I spend a lot of time reading, thinking, and writing about unions and other labor issues. I also spend a reasonable amount of time drinking with my friends, particularly on weekends, and especially on holiday weekends. When combined these activities lend themselves to speculation about which of the beverages I consume are union made. The answer: a surprising number of them! So, in honor of the July Fourth weekend I’ve thoughtfully compiled a list of economically just — and mostly cheap beverages — for all your holiday drinking needs.
To my knowledge, there are three major unions in the world of alcoholic beverages.
- The United Autoworkers (UAW). Highly ironic.
- International Association of Machinists and Aerospace Workers (IAM).
- The United Food and Commercial Workers (UFCW). Unsurprising.
The number of union made alcoholic beverages is quite extensive so I won’t attempt to list them all here. If you’d like to do more research on your own, check out UFCW’s home page. The rest of the info comes from this bizarre little website, masterminded by an International Association of Machinists member and a contributor to the far-right website WorldNet Daily. Contrary to the bird’s eye view of unionism, there are a fair number of committed conservatives in the labor movement’s rank and file.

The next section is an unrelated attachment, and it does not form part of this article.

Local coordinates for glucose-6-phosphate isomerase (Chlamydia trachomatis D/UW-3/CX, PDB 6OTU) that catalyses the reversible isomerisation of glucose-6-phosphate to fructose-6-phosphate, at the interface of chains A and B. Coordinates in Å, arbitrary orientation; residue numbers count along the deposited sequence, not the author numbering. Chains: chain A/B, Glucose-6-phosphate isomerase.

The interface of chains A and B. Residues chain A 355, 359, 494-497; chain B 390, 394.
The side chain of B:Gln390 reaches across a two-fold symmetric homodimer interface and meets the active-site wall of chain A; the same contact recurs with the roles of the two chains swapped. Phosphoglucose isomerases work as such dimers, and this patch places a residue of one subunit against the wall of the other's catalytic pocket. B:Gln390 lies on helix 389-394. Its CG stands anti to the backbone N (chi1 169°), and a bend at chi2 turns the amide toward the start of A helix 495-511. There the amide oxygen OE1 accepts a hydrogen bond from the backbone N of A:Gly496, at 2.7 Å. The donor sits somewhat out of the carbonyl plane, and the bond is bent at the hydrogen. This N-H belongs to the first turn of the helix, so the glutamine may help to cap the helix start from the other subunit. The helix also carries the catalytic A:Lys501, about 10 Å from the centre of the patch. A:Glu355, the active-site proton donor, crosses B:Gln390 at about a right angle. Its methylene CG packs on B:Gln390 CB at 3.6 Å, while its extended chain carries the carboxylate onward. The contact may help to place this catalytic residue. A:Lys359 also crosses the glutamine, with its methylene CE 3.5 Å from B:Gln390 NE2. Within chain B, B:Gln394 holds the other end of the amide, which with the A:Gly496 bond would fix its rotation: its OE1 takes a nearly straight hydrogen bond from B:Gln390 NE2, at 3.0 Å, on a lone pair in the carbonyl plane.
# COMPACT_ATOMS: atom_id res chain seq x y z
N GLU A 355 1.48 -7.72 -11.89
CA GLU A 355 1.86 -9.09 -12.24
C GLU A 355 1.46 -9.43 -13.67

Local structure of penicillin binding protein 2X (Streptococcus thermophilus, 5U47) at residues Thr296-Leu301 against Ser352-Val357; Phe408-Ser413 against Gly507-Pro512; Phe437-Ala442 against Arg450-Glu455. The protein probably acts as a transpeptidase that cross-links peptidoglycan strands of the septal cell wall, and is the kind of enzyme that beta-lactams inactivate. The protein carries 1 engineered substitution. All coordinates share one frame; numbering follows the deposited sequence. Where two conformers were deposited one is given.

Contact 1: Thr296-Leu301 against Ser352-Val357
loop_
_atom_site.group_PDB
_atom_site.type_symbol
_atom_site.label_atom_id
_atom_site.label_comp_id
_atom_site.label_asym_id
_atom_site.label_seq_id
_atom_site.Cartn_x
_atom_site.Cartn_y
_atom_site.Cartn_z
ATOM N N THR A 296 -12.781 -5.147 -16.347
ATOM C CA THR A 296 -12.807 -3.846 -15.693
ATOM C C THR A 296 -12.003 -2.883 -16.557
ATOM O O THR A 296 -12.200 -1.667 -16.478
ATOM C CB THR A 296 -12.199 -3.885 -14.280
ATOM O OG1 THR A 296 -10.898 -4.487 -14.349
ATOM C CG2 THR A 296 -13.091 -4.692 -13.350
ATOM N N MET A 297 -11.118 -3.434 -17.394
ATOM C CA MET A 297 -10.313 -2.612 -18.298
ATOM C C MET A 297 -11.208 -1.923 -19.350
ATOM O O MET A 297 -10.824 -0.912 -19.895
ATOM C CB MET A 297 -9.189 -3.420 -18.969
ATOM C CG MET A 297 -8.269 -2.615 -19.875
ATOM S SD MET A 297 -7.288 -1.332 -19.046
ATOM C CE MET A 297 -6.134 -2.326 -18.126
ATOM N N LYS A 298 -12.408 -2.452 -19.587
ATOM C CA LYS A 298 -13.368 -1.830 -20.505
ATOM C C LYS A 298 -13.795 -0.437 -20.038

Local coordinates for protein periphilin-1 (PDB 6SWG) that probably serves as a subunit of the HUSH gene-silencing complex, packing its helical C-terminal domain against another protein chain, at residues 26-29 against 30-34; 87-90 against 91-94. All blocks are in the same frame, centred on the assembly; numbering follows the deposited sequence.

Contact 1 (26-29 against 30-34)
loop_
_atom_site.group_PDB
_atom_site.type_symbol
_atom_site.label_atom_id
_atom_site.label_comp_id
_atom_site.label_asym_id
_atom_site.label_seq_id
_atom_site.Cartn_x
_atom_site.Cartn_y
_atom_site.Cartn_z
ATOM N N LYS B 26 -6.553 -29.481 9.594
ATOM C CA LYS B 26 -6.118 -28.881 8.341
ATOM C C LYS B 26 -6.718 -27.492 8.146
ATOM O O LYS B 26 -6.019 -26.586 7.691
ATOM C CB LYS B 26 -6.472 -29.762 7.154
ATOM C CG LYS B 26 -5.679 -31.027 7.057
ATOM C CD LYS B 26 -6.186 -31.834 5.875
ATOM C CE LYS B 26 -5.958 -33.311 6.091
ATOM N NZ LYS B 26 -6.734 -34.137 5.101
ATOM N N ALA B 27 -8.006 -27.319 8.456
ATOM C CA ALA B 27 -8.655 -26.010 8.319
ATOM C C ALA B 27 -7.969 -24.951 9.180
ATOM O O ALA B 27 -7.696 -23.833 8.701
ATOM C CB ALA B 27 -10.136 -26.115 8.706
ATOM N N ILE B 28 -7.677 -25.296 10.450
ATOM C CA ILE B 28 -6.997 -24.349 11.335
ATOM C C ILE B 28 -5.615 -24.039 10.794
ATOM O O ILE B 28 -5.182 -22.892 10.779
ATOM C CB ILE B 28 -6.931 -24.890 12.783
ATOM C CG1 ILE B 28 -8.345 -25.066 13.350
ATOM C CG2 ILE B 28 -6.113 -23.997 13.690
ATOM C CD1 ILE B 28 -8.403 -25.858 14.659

The big surprise here is Budweiser. I’d always assumed Bud was too Red State America to be union and they also don’t feature the “Union Made” label, unlike Miller products or the Miller-brewed PBR. But it turns out Bud and Bud Light are manufactured by hard-working union members.
Good news for socially-conscious bourbon drinkers too. Almost every bourbon I’ve ever tasted has an organized workforce behind it: Knob Creek, Jim Beam, Windsor, Wild Turkey, Ancient Age, Evan Williams, Kentucky Gentleman, Old Crow, Old Fitz; the list is nearly endless. Only Jack Daniels and Makers Mark are noticeably absent. Let the Mint Juleps flow!
For gin, Seagram’s and Gilbey’s are on the level.
If you want Tequila, scrap your ideals. I’ve never even heard of Herradura Tequila, one of the few on union-made lists. That can’t be a good sign.
What ever you do, steer clear of Coors or Coors-made products (including Blue Moon). As Annika Carlson described a couple years back, they’re just plain evil when it comes to workers’ rights. The Coors family even had a hand in founding the Heritage Foundation, one of the most conservative, and most ridiculous think tanks in Washington, D.C.
Granted, there was a Coors/Miller merger in 2007, which hasn’t yet made clear which products are union-made and which aren’t. Still, it can’t hurt to look for the “Union Made” label on the can.
Jake Blumgart has been a staff writer for Campus Progress. He is a writer and blogger for Seattle’s alternative weekly The Stranger and other publications. His musing on beer is published here with his permission..